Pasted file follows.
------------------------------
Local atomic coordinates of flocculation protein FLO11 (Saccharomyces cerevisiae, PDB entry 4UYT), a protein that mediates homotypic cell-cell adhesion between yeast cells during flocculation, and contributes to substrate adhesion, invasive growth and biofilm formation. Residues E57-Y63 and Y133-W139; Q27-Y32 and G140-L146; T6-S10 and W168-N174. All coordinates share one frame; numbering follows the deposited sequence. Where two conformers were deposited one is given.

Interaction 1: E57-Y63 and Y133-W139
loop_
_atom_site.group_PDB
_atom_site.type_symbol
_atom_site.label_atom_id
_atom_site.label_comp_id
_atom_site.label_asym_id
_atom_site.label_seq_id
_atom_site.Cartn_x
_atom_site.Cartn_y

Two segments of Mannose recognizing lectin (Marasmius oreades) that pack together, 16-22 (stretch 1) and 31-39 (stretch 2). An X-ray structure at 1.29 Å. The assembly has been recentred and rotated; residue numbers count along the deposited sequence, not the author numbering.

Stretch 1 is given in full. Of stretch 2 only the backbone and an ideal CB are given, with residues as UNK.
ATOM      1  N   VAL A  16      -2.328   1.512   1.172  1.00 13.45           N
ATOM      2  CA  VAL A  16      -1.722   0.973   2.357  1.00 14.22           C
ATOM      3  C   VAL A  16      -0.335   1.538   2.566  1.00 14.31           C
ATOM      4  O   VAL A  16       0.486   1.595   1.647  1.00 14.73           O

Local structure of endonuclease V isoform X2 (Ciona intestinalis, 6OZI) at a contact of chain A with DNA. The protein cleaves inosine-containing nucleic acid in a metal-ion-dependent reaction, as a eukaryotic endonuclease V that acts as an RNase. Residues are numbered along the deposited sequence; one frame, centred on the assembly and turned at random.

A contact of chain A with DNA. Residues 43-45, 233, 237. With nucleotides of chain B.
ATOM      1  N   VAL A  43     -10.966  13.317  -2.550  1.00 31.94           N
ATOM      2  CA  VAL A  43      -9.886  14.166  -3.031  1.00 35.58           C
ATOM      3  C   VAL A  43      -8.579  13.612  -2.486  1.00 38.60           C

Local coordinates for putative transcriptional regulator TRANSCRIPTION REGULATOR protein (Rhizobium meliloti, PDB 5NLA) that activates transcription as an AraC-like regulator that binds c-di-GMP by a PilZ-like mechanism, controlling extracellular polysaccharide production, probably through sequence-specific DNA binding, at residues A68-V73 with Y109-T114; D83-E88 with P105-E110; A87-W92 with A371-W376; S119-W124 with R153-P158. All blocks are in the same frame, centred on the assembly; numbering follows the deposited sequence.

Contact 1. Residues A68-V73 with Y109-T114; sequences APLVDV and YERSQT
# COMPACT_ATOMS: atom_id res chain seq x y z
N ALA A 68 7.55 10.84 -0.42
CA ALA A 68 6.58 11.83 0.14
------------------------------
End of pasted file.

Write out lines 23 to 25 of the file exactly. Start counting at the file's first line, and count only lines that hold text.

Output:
Local coordinates for putative transcriptional regulator TRANSCRIPTION REGULATOR protein (Rhizobium meliloti, PDB 5NLA) that activates transcription as an AraC-like regulator that binds c-di-GMP by a PilZ-like mechanism, controlling extracellular polysaccharide production, probably through sequence-specific DNA binding, at residues A68-V73 with Y109-T114; D83-E88 with P105-E110; A87-W92 with A371-W376; S119-W124 with R153-P158. All blocks are in the same frame, centred on the assembly; numbering follows the deposited sequence.

Contact 1. Residues A68-V73 with Y109-T114; sequences APLVDV and YERSQT
# COMPACT_ATOMS: atom_id res chain seq x y z